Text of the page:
Our canoe was the first possession my husband and I bought together, back in the early days before we were married, before kids and responsibilities and mortgages, when we were still young and foolish. We were driving up north along Highway 28, saw it for sale on the side of the road, and pulled a U turn to go back and buy it. It was an old canvas covered canoe with the canvas stripped off, leaving a gorgeous looking cedar boat. The man selling it told us he wanted “6” for it. Knowing how expensive cedar canoes were, we weren’t sure if he was asking $600 or $6000. After finally figuring out it was $600, which was SO much cheaper than $6000, we bought it on the spot.
I fell in love with the idea of having a canoe after seeing Bill Murray paddling along the Seine in a red canoe in The Razor’s Edge, which gave me all kinds of romantic ideas of canoe ownership. And I have to say we did really have many good times together with this canoe over the years, mainly while camping up in Algonquin Park. It has sat idle for years now, since we had the girls, but I always have the idea in the back of my mind that we’ll pull it out again one day. That day came last Monday when we decide to take the canoe out with the girls and explore the Rouge River. Rouge Park is currently the largest urban park in North America, and the federal government has recently committed to establishing Canada’s newest national park in the Rouge. It’s one of Toronto’s hidden treasures, home to wildlife, hiking trails, two national historic sites, a campground, and the Rouge River itself.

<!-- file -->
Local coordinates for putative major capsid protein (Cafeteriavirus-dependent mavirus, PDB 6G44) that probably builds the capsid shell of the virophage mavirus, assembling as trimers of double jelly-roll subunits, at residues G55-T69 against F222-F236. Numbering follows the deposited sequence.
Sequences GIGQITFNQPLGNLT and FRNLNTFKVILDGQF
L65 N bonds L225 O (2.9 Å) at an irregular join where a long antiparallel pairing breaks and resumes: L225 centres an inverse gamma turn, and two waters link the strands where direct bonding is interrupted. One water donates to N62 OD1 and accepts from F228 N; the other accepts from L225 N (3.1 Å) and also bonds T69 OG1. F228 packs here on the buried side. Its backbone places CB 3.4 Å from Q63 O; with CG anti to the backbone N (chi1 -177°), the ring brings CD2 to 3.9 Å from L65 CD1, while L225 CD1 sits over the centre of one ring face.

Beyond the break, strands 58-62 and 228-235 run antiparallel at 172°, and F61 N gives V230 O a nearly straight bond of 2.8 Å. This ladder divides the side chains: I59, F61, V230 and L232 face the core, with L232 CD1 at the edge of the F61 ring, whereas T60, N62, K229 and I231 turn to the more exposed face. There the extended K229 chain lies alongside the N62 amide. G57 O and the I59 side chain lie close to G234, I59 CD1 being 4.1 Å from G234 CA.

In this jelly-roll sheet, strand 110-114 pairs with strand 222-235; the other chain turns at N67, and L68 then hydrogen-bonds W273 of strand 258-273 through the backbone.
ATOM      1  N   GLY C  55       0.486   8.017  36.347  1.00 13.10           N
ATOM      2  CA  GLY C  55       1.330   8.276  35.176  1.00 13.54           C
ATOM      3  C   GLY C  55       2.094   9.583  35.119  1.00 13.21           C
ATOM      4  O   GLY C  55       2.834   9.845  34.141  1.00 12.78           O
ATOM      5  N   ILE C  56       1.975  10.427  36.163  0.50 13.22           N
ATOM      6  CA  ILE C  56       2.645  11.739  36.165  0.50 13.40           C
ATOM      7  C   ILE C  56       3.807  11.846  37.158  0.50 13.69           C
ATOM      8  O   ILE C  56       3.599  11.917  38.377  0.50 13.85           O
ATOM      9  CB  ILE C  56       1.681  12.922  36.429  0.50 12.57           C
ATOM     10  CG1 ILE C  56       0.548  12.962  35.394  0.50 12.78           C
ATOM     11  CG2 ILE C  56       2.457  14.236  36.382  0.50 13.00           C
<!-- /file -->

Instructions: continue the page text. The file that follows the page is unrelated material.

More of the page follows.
It was an easy paddle – about an hour each way from Glen Rouge Campground where we launched to Rouge Beach on Lake Ontario. We saw a great blue heron. And several tires in the vicinity of the bridge to Highway 401, but that’s probably to be expected for a city river. As we got farther away from the campground, it became quieter. It was a leisurely ride, easy for 1 or 2 people to handle while the others lounged. My oldest read a book as we paddled downriver, and we stopped for a picnic and a little volleyball on the beach. There are areas for fishing, and marshes you can explore near the lake, with a boardwalk for pedestrians. It’s accessible by public transit and it’s free – what more can you ask for?
We had a great, relaxing day. With a stop at Dairy Queen on the way home to cap it off, it was a perfect summer family outing. If you don’t have your own canoe, call Toronto Adventures who run kayaking and canoe trips on the Rouge. It’s another way to enjoy summer in the city.
The view up from our canoe:
And don’t forget to pack some treats to eat!
Photos 2 and 3 by Isabel Maier